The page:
Justice Department sues to block Idaho abortion law after Supreme Court rejects Rowe

U.S. Attorney General Merrick Garland announces enforcement action against Russia during a press conference at the Justice Department in Washington, U.S. April 6, 2022.

Elisabeth Franz | Reuters

The U.S. Justice Department filed a civil lawsuit Tuesday seeking to block Idaho’s new, severely restrictive abortion law on the grounds that it violates a federal law that requires most hospitals to provide medically necessary treatment to patients who visit their emergency departments.

This lawsuit is the first Justice Department lawsuit against new state restrictions on abortion, enacted in the wake of Supreme Court ruling in June in Dobbs v. Jackson Women’s Health Organization, which stated that there was no federal constitutional right to abortion.

The ruling overturned the 49-year-old Supreme Court decision in Roe v. Wade — which established a nationwide right for people to terminate pregnancies — as well as the 1992 court decision in Planned Parenthood v. Casey, who supported Rowe.

The Supreme Court decision in the Dobbs case effectively gave individual states the power to determine the legality of abortion and restrictions on the procedure within their borders.

But it also sets the stage for the federal government to challenge states that enforce more restrictive abortion laws on the grounds that those laws conflict with federal rights or laws.

“The day the Rowe and Casey cases were overthrown, we promised that the Justice Department would work tirelessly to protect and advance reproductive freedom. That is what we are doing,” Attorney General Merrick Garland said at a press conference on Tuesday.

“And that’s what we will continue to do. We will use every means at our disposal to ensure that pregnant women receive emergency medical care to which they are entitled under federal law.”

The Justice Department lawsuit, filed in the U.S. District Court in Idaho, notes that the state “has adopted a near-absolute ban on abortion.” After the entry into force Aug. 25, under that law, performing an abortion would be considered a criminal offense “in all but extremely narrow circumstances,” the lawsuit says.

Garland said Idaho’s new ban is in conflict with the federal Emergency Medical and Labor Act, which requires hospitals that accept Medicare funds to provide patients in their emergency departments with the medical treatment needed to stabilize their condition before they are transferred or discharged. . The vast majority of hospitals accept Medicare, a federal health insurance program that primarily covers older Americans.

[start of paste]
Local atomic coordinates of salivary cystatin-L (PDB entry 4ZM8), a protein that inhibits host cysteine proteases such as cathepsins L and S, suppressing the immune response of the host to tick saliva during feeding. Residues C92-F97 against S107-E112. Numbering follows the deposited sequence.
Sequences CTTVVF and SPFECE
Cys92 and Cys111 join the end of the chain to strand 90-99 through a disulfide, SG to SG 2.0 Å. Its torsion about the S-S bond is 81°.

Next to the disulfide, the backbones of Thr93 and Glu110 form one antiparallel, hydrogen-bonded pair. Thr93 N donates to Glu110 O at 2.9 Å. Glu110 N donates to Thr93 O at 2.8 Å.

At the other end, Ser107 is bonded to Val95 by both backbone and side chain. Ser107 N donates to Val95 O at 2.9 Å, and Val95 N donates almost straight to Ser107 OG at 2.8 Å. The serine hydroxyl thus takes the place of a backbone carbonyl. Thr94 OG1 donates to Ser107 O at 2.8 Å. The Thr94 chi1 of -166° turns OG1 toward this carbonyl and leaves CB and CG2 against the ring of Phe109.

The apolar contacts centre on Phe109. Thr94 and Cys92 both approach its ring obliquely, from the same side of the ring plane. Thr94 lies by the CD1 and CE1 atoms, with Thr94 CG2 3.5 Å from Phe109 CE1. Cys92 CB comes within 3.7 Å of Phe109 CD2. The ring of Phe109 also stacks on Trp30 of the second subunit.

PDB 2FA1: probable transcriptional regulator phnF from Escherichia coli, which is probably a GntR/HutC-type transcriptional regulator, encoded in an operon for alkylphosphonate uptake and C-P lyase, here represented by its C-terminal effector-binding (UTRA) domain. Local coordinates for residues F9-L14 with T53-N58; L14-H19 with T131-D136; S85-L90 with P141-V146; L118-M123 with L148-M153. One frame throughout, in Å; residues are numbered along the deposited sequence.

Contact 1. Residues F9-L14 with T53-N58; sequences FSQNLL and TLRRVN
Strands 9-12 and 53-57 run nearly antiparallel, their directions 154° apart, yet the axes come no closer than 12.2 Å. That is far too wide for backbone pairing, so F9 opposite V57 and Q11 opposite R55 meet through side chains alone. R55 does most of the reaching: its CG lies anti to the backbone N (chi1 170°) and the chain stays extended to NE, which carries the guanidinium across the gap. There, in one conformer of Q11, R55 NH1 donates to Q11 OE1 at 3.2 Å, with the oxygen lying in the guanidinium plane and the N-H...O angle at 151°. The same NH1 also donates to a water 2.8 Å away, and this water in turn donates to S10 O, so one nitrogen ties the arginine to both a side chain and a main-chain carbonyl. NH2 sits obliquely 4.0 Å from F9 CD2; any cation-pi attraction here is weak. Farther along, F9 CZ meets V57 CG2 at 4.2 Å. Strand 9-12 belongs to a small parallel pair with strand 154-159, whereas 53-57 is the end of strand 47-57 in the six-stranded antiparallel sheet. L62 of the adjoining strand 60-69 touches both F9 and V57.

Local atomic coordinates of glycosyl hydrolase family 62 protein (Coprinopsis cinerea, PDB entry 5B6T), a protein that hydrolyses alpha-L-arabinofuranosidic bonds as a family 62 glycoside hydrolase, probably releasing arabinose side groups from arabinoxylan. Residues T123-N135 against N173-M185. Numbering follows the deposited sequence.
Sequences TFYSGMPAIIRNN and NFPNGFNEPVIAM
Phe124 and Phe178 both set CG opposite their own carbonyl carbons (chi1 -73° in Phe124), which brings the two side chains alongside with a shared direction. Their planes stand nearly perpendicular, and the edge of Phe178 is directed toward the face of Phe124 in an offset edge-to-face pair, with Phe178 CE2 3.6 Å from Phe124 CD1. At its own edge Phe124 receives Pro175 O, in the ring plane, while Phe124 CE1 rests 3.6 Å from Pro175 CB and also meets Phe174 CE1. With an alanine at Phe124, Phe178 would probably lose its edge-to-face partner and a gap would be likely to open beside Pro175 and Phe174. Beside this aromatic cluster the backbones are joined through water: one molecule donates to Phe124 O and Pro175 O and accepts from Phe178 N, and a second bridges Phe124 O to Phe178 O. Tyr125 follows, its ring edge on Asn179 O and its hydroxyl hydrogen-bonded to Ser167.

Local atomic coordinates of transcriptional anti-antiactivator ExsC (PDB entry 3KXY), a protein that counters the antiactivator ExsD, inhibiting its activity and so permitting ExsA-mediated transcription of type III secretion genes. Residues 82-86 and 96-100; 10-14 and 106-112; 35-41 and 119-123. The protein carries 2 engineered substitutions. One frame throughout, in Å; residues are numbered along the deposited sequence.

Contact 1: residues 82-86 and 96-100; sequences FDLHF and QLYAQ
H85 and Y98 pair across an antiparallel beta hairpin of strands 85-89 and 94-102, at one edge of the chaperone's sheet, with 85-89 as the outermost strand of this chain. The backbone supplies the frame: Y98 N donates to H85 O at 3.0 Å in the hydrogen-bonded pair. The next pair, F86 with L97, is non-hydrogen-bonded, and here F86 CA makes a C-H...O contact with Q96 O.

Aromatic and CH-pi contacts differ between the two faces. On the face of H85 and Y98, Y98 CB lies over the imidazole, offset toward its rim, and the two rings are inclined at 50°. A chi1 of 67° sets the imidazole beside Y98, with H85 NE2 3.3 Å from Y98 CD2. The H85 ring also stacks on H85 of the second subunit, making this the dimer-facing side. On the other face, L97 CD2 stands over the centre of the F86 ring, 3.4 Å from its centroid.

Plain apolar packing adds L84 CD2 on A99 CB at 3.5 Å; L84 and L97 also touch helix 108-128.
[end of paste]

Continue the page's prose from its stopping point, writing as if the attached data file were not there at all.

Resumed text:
“In some cases, the treatment needed to stabilize a patient’s condition is an abortion,” Garland said.

“This can be the case, for example, when a woman experiences a miscarriage that threatens a septic infection or bleeding, or suffers from severe preeclampsia,” he said.

“When a hospital determines that an abortion is a treatment necessary to stabilize a patient’s emergency, federal law requires that treatment be provided.”

Garland noted that “although Idaho law provides an exception to prevent the death of a pregnant woman, it does not include an exception for cases where an abortion is necessary to prevent a serious danger to the woman’s health.”

And he said: “This will lead to the arrest and prosecution of doctors, even if they have an abortion to save a woman’s life.”

The DOJ lawsuit asks the judge to issue a declaratory ruling that the Idaho law violates the Supremacy Clause of the US Constitution, and EMTLA preempts it.

The complaint also seeks an injunction preventing Idaho authorities from enforcing the law against health care providers who provide treatment required by the EMTLA.

Idahogov. Republican Brad Little criticized the lawsuit, which accused the president. Joe Bidendemocrat who followed by his condemnation of the decision of the Supreme Court, signing an order protective access to reproductive health services.

“Our country’s highest court brought the abortion issue back to the states for settlement – end of story” Little is said in the statement.

“The Justice Department’s intervention in Idaho’s Life Protection Act is yet another example of Biden going over the top as he continues to ignore issues that really should need his attention, such as crushing inflation and an open border with Mexico.”

“Here in Idaho, we are proud to lead the nation in protecting the lives of premature babies. I will continue to work with Attorney General Lawrence Wasden to strongly support state sovereignty and defend the laws of Idaho in the face of federal interference,” Little said.